Sheila Hicks Creates Textile Magic at Contemporary Art Museum St. Louis

By Krystin Arneson
In Culture

Sheila Hicks is an American artist who lives and works in Paris and whose work occupies a gray area: What the art world would classify as either “decorative arts” or “textile art,” she straddles with her creations that feature intricate assemblages of yarn, panels of tassels and brightly woven pieces. Despite the length of her practice—pieces in the current Contemporary Art Museum St. Louis exhibition date back to the ’60s, while others are much more recent—the works remain timeless and fresh, says associate curator Kelly Shindler.

Installation view | Courtesy CAM

Installation view | Courtesy CAM

“I’d seen an exhibition of her work in New York several years ago, and I hadn’t previously known of her work, even though she’s a senior artist—then in her 70s—and it was my first introduction to her work,” Schindler says. “I was really taken by the breathtaking range of form and color and texture in her work and it really stuck with me.” Shindler met up with her for coffee at the Neue Galerie during the 2013 Whitney Biennial, where Hicks had a big installation.

But how Hicks’ works got to CAM is a  bit of a surprise, even though she has strong connections to the city. She spent time here as a child, and she worked with architect Gio Obata on a project in Saudi Arabia in the 1980s, says Shindler.

Installation view | Courtesy CAM

Installation view | Courtesy CAM

“Because she had been coming back and forth to St. Louis, she had also developed a relationship with Cara McCarty, who was then the curator of design and decorative arts at Saint Louis Art Museum,” she says. “Through Cara, several of Sheila’s works had entered into the collection at SLAM. Sheila told me about those works, but there was really no record of them on SLAM’s website, and after doing a little more digging, I discovered there were these incredible works in the collection that, turns out, hadn’t been on view in over 20 years. The fact that there were these extraordinary works in a collection down the street at SLAM, during a moment in which Sheila’s career was experiencing a renaissance, it was too great of an opportunity to pass up.”

Shindler reached out to SLAM to request the pieces, and “those works became the basis for the show,” she says. “What’s really exciting about those works is that two of them are from the late ’60s during a time of incredible foment in Paris during the May ’68 riots—[a time of] incredible change in the sociopolitical landscape—but they’re also from a time in which sculpture was undergoing its own transformation in contemporary art.”

Installation view | Courtesy CAM

Installation view | Courtesy CAM

It was a time when artists began to challenge, play with and, sometimes, outwardly reject the “heroic” or elevated nature of sculpture: It was ousted from its place on a pedestal and put on the floor in a literal and figurative statement. Bronze, steel, wood and marble became passé in many circles as artists like Eva Hessa and Claes Oldenburg eschewed these classical materials to embrace soft materials, gravity and the “inherent potential of these forms to create their own shapes,” says Shindler. “So Shiela was engaged not only in conversations around indigenous textile traditions and craft, but also in this sea change in contemporary art in the late ’60s.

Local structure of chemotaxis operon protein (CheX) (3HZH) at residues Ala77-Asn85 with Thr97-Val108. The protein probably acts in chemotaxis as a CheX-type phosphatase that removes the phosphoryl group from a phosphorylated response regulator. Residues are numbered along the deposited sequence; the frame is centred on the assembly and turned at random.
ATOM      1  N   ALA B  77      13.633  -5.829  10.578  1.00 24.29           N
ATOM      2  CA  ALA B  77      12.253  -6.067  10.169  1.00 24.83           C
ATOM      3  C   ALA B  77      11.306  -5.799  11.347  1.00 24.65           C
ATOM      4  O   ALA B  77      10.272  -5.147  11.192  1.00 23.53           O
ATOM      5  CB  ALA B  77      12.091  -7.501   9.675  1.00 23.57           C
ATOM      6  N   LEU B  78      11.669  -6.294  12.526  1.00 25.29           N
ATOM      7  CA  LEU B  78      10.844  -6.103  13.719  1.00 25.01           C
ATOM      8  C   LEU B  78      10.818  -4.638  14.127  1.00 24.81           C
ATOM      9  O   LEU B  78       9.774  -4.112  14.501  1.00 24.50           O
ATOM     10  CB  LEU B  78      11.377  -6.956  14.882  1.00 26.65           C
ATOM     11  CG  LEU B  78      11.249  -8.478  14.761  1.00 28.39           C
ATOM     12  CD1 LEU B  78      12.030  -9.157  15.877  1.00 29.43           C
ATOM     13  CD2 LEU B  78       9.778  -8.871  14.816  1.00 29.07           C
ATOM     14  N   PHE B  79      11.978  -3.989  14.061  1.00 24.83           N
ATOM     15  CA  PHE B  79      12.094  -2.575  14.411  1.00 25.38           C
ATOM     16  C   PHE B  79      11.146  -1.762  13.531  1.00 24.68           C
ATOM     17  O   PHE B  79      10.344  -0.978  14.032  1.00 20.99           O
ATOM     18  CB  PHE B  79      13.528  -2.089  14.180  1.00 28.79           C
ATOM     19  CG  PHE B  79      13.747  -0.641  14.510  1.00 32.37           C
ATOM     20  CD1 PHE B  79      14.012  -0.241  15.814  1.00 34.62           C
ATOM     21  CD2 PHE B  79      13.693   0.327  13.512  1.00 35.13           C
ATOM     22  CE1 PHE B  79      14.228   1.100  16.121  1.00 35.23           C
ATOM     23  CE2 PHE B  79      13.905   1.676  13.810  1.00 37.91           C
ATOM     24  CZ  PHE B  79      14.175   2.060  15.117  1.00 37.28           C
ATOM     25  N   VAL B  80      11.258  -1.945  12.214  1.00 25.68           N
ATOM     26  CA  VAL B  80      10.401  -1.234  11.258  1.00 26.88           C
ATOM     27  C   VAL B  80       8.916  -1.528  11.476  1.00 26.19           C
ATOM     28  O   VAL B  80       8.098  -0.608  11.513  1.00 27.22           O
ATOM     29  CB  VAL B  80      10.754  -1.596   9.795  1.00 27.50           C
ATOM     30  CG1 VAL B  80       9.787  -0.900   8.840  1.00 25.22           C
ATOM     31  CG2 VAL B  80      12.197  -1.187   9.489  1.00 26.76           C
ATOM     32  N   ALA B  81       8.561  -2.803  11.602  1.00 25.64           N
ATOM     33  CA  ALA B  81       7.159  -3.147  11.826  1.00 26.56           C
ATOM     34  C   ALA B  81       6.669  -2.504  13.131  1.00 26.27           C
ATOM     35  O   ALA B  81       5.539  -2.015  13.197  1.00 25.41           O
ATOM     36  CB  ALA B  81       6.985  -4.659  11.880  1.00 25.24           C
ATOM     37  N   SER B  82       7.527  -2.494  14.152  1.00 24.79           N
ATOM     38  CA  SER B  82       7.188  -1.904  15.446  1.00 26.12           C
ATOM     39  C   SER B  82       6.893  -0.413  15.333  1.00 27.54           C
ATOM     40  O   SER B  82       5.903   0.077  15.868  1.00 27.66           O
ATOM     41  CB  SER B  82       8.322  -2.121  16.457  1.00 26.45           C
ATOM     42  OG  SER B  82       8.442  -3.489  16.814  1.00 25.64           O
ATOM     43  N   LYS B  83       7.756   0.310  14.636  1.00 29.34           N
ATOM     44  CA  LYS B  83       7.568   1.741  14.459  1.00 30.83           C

“All this to say I was really taken with the fact that there were these amazing early works in the collection from this really important moment in contemporary art history that  hadn’t been on view in 20 years, that they were tremendous major installations and that those could be then augmented with other recent works,” says Shindler. “What happened then is that the show took on this flavor—it bridges 50 years of her works … so it was about timing and kind of local fortuitousness that prompted me to do the show.”

Installation view | Courtesy CAM

Installation view | Courtesy CAM

Shindler  “Literally one of her works was in a laundry bin—it had arrived to CAM in a laundry bin. So it’s interesting … She shows at the major contemporary art galleries in New York now, and another one in London and another one in Paris, so throughout her career she’s navigated these various seemingly fixed worlds. But to her, they’re all fluid and there’s a lot of gray area to embrace and inhabit. I feel like her own narrative is reflected in this funny situation at SLAM that has these distinct collections and areas, but her work by its very nature defies boundaries.”

For the viewer, Shindler says the works will lure you in with aesthetics before conveying deeper, powerful and timeless narratives. “I think you’re immediately drawn in by the color and the tactility of the work, but then looking at these forms and seeing how they’re engaged in larger conversations about craft, about decorative arts, about decorative arts, about feminism, about politics…” she says. “Looking at these works from the ’60s literally installed next to works she made in her studio last year, it’s amazing the fluidity among these forms that have become really integral to her visual vocabulary and how timeless and fresh they feel now—and how amazing it is for an artist in her 80s now to create work that feels as fresh as it did today as it did in the ’60s.”

“Sheila Hicks” is on display at CAM until Dec. 27. 

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